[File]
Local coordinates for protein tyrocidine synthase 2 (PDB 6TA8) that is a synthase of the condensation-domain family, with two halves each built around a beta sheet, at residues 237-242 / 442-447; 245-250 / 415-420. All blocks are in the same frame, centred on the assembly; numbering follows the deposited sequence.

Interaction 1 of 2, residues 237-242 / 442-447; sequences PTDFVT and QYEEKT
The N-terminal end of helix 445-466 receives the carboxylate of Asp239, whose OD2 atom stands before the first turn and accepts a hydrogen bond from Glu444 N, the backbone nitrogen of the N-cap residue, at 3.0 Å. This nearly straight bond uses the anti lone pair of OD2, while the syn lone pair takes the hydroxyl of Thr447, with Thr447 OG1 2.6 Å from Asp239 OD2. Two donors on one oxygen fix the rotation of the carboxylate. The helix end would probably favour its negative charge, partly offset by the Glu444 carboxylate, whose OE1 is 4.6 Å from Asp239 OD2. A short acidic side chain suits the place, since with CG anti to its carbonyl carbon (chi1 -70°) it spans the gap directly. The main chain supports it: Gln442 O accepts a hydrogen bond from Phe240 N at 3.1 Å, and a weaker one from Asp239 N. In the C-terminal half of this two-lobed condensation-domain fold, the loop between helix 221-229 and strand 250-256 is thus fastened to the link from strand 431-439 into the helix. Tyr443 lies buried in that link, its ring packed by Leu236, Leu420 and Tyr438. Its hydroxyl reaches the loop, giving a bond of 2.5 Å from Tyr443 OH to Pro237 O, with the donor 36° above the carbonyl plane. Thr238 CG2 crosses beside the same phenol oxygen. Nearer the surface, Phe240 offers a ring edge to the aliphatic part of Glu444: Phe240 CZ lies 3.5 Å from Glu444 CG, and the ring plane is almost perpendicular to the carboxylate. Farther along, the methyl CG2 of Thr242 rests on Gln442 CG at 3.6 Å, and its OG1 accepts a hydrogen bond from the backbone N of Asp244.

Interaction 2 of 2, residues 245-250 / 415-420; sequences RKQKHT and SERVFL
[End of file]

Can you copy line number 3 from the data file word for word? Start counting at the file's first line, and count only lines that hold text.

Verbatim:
The N-terminal end of helix 445-466 receives the carboxylate of Asp239, whose OD2 atom stands before the first turn and accepts a hydrogen bond from Glu444 N, the backbone nitrogen of the N-cap residue, at 3.0 Å. This nearly straight bond uses the anti lone pair of OD2, while the syn lone pair takes the hydroxyl of Thr447, with Thr447 OG1 2.6 Å from Asp239 OD2. Two donors on one oxygen fix the rotation of the carboxylate. The helix end would probably favour its negative charge, partly offset by the Glu444 carboxylate, whose OE1 is 4.6 Å from Asp239 OD2. A short acidic side chain suits the place, since with CG anti to its carbonyl carbon (chi1 -70°) it spans the gap directly. The main chain supports it: Gln442 O accepts a hydrogen bond from Phe240 N at 3.1 Å, and a weaker one from Asp239 N. In the C-terminal half of this two-lobed condensation-domain fold, the loop between helix 221-229 and strand 250-256 is thus fastened to the link from strand 431-439 into the helix. Tyr443 lies buried in that link, its ring packed by Leu236, Leu420 and Tyr438. Its hydroxyl reaches the loop, giving a bond of 2.5 Å from Tyr443 OH to Pro237 O, with the donor 36° above the carbonyl plane. Thr238 CG2 crosses beside the same phenol oxygen. Nearer the surface, Phe240 offers a ring edge to the aliphatic part of Glu444: Phe240 CZ lies 3.5 Å from Glu444 CG, and the ring plane is almost perpendicular to the carboxylate. Farther along, the methyl CG2 of Thr242 rests on Gln442 CG at 3.6 Å, and its OG1 accepts a hydrogen bond from the backbone N of Asp244.